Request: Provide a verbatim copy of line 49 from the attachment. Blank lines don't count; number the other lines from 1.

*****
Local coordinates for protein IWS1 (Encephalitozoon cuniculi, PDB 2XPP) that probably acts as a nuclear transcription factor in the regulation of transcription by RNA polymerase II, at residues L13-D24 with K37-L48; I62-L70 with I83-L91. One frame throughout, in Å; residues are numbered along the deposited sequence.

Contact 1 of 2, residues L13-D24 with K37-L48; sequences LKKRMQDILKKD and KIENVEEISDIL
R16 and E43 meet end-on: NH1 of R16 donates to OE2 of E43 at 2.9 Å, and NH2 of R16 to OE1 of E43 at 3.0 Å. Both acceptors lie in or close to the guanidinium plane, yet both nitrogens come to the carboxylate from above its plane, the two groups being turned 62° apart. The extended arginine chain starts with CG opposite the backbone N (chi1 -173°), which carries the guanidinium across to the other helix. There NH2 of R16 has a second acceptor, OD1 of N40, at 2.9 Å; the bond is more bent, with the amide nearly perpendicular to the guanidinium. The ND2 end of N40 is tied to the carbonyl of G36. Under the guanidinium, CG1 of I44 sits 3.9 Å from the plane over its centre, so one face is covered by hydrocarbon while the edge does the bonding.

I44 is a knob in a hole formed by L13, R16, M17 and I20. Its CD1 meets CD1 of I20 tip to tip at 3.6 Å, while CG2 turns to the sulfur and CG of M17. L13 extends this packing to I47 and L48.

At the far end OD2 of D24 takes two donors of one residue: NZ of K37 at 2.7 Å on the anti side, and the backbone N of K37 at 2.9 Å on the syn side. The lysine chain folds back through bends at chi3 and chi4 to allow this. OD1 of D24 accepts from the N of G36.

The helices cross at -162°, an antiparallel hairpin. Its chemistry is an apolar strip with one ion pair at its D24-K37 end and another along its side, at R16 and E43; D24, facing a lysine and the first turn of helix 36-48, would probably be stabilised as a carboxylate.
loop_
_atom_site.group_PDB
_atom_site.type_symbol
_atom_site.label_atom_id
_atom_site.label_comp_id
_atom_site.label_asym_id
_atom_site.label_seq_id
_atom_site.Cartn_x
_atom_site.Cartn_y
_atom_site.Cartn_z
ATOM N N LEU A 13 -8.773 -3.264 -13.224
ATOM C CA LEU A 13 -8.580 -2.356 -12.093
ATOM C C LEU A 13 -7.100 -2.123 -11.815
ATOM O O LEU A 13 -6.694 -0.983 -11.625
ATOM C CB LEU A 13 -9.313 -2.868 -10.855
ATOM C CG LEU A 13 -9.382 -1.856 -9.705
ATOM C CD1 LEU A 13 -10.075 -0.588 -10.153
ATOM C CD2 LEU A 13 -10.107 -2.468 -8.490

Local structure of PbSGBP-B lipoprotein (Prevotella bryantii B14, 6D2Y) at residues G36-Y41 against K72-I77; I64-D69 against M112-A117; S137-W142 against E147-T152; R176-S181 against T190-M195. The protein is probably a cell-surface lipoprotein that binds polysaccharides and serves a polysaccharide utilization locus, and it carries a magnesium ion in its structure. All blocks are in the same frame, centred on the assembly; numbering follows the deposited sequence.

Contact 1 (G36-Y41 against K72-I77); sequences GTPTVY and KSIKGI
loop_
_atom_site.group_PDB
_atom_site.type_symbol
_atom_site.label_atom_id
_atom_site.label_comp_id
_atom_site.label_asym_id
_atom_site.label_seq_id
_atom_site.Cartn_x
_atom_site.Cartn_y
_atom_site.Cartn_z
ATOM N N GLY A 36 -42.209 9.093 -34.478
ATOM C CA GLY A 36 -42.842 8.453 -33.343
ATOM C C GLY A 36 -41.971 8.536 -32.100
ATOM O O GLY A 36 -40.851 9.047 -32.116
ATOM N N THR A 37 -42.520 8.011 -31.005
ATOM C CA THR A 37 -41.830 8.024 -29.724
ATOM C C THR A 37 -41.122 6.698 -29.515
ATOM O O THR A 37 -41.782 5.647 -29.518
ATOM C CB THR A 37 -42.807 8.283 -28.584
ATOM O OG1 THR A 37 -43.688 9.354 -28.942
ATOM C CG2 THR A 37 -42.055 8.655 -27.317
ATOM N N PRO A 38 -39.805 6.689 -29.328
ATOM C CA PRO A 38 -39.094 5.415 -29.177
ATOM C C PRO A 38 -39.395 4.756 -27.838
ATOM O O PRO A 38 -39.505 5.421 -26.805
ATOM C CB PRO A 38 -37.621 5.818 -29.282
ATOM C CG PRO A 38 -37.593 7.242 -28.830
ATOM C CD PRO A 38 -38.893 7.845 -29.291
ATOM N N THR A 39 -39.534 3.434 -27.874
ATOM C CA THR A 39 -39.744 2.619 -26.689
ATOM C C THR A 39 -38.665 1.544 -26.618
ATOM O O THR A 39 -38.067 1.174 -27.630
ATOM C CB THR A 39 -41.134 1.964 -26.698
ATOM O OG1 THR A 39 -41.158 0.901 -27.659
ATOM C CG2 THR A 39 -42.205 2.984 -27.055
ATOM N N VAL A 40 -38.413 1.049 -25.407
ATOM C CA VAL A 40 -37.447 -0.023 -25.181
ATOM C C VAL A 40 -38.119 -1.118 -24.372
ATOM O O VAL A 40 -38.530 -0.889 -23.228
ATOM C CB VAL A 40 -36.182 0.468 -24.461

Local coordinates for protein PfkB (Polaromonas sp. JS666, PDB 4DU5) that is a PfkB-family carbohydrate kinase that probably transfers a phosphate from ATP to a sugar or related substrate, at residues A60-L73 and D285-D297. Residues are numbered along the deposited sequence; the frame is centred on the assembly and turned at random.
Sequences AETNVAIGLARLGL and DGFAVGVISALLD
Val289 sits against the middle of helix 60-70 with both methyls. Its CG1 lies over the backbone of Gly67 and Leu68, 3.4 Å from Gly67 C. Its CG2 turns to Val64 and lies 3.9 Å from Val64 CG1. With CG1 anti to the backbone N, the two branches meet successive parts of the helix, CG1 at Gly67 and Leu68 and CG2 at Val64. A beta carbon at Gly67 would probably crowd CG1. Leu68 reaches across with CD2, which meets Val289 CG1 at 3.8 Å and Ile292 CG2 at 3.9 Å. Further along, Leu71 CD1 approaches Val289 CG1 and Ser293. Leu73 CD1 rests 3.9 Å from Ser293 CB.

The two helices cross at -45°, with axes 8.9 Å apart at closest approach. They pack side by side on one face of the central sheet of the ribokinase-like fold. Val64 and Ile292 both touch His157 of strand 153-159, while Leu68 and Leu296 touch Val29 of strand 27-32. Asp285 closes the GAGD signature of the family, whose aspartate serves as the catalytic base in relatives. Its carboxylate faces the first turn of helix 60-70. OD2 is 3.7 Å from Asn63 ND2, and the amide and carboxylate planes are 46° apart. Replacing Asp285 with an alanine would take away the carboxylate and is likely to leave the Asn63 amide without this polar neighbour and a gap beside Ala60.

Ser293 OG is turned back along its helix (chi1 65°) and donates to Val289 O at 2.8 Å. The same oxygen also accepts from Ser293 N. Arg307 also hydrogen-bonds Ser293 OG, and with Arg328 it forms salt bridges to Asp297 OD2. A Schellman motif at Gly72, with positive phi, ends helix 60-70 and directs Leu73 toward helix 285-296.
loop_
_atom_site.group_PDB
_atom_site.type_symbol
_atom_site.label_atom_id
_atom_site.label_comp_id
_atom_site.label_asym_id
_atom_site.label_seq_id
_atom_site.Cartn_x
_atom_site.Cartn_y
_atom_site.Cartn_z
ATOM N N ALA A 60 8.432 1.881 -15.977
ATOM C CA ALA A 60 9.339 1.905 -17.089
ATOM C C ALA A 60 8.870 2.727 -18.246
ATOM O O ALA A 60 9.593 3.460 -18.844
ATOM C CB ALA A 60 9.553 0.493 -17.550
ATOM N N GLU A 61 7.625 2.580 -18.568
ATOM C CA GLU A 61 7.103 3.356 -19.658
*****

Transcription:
ATOM C CA PRO A 38 -39.094 5.415 -29.177